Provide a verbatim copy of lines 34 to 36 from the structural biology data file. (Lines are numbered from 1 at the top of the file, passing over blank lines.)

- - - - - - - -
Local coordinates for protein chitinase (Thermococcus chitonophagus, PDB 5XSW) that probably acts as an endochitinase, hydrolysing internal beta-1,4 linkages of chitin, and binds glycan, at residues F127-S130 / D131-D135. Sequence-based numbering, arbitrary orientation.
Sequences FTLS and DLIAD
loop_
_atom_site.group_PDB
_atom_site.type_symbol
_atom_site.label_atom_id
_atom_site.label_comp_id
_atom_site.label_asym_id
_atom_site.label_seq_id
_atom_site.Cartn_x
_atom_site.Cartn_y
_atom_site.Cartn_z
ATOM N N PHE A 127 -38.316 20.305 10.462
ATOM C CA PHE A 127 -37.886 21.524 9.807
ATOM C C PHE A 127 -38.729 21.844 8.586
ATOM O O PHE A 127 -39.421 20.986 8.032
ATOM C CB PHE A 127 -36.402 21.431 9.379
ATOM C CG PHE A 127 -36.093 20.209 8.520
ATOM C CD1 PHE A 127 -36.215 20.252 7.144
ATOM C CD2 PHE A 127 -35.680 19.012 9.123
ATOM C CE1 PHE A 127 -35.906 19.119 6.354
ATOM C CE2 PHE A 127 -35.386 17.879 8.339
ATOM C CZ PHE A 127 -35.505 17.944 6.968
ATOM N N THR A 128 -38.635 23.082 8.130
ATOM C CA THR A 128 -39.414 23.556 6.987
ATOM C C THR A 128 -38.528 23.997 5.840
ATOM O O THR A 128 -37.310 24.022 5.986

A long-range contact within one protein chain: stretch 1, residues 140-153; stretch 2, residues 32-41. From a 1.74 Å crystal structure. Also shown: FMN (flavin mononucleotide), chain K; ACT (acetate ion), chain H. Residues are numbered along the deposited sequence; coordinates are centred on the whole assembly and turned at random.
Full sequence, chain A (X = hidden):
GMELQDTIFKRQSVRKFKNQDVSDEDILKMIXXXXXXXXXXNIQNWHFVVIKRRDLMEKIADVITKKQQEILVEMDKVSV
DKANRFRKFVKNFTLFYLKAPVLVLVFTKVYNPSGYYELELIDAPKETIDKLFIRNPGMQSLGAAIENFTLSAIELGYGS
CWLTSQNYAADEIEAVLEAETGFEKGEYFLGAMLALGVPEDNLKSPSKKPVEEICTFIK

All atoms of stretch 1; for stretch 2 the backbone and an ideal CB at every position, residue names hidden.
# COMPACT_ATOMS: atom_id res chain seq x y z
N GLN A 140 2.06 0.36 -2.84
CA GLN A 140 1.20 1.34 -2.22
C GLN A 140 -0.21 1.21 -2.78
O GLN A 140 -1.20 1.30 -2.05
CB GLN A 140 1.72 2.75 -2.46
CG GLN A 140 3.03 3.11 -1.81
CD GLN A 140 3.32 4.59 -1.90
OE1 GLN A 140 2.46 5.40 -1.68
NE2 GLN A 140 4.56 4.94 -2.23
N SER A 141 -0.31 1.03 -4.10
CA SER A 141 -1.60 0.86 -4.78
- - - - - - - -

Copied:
# COMPACT_ATOMS: atom_id res chain seq x y z
N GLN A 140 2.06 0.36 -2.84
CA GLN A 140 1.20 1.34 -2.22